Judging School Discipline: the crisis of moral authority By Richard Arum Harvard University Press pound;25.95
Pupil misbehaviour consistently features in the top three reasons why qualified teachers leave the profession in the UK. Most teachers would say behaviour has worsened in recent years. But, according to Richard Arum's book, the situation could deteriorate further unless the moral authority of the school is continually reasserted and, in particular, unless the judiciary recognises its important role in creating a climate in which schools can maintain a sound disciplinary basis.
Arum, a professor of sociology in New York, traces the pattern of judgments in American courts from 1960 to 1992 and contends that the dramatic increase in educational litigation during the late 1960s and early 1970s brought the expansion of the individual rights of the student into conflict with the schools' attempts to control student misbehaviour, from which he believes American schools have never wholly recovered. During this period, students developed a sense of legal entitlement, which made them sceptical of the school's authority and this influenced permanently the way in which schools organised their disciplinary processes.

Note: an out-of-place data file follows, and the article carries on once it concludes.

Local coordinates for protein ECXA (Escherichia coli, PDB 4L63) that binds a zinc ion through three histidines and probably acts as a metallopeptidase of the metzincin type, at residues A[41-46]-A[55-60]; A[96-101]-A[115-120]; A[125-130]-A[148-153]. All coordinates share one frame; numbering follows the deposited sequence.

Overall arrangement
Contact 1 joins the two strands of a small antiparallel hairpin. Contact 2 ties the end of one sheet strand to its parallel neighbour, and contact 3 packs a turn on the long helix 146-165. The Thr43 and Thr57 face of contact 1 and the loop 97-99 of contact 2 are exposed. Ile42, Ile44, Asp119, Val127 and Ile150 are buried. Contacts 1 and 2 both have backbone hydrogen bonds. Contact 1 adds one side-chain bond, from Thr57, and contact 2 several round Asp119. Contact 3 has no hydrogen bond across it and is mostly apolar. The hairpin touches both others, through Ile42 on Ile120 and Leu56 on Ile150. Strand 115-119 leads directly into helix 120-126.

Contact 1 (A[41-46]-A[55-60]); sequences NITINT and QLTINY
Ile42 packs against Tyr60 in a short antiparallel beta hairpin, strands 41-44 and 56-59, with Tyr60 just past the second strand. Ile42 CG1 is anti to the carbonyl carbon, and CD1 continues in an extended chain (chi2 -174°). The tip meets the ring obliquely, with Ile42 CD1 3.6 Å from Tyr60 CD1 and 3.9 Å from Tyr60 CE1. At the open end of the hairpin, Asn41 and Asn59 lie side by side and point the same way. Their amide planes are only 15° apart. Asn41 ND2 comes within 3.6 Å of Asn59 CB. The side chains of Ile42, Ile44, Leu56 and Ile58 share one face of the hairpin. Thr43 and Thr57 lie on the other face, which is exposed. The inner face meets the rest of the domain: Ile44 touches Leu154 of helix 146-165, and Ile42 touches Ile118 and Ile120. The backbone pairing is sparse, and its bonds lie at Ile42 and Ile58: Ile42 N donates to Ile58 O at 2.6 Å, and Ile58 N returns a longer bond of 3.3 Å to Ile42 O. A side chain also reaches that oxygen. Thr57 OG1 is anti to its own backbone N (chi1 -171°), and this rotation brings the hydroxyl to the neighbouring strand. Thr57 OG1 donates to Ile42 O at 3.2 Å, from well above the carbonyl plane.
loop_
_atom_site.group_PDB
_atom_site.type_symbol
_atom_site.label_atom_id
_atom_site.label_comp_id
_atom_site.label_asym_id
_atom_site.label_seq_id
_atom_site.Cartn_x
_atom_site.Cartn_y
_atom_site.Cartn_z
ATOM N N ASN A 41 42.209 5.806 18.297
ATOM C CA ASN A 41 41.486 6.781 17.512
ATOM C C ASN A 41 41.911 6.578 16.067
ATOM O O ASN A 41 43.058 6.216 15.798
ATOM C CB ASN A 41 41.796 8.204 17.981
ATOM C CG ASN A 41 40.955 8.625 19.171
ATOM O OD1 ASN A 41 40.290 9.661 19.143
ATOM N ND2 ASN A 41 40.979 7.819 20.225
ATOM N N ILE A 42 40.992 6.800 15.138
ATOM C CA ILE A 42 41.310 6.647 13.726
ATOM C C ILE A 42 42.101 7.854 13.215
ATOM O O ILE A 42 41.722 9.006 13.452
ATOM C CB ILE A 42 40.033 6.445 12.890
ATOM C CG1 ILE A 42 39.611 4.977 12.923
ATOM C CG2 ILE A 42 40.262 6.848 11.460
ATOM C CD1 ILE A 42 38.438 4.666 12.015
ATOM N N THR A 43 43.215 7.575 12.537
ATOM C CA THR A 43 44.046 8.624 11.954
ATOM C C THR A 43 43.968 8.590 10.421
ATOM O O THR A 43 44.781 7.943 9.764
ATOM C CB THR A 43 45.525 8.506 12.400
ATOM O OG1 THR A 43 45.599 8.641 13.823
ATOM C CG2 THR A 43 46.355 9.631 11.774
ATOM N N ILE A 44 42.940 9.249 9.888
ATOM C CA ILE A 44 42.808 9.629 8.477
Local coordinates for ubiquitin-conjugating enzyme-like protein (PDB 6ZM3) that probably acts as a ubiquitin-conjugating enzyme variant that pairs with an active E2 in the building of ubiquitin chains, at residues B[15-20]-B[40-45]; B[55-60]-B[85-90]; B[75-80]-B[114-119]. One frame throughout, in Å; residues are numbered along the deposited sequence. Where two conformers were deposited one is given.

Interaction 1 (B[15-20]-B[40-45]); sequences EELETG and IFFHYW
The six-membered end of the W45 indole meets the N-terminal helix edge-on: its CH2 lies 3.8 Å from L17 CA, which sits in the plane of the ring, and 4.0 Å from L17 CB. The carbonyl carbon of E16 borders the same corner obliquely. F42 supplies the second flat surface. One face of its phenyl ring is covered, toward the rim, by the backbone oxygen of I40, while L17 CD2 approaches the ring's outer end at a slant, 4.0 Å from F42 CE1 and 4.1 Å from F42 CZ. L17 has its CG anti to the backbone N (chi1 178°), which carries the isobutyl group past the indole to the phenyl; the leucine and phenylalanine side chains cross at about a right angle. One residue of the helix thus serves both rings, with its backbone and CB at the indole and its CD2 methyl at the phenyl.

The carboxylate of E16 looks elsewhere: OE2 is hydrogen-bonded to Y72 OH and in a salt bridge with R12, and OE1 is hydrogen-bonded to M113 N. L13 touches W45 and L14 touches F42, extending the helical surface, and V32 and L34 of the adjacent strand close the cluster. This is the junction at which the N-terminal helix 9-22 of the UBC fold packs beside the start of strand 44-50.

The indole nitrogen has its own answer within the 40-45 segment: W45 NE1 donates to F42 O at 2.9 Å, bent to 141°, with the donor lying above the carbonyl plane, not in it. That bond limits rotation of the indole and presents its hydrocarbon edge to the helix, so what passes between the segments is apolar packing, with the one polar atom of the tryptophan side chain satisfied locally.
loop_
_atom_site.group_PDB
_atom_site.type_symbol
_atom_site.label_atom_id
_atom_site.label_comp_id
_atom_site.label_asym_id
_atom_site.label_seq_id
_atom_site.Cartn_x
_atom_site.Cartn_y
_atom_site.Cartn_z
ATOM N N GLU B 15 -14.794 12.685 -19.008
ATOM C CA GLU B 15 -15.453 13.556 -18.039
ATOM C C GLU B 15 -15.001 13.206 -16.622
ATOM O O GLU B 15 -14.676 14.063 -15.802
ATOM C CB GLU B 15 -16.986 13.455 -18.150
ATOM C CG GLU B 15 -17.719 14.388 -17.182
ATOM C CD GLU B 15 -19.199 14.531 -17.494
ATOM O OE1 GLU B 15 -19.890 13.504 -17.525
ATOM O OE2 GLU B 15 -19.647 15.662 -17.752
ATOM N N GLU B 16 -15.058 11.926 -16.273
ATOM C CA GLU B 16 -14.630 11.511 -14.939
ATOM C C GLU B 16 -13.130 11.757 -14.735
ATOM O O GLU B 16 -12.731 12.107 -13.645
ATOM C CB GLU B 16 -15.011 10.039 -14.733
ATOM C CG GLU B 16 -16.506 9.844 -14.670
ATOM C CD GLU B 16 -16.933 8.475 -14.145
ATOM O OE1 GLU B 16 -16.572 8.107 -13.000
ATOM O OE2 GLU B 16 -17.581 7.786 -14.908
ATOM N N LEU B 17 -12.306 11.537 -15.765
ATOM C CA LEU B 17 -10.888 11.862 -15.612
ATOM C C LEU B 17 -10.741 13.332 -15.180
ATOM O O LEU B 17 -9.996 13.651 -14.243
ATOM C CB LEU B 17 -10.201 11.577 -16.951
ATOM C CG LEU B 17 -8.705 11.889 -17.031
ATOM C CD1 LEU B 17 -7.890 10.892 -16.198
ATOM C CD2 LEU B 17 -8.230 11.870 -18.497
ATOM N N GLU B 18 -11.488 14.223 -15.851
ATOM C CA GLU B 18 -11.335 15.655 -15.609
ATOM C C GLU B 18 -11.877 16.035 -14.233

Read this review in full in this week's TES Friday magazine
John Dunford is general secretary of the Secondary Heads Associationnbsp;nbsp;nbsp;
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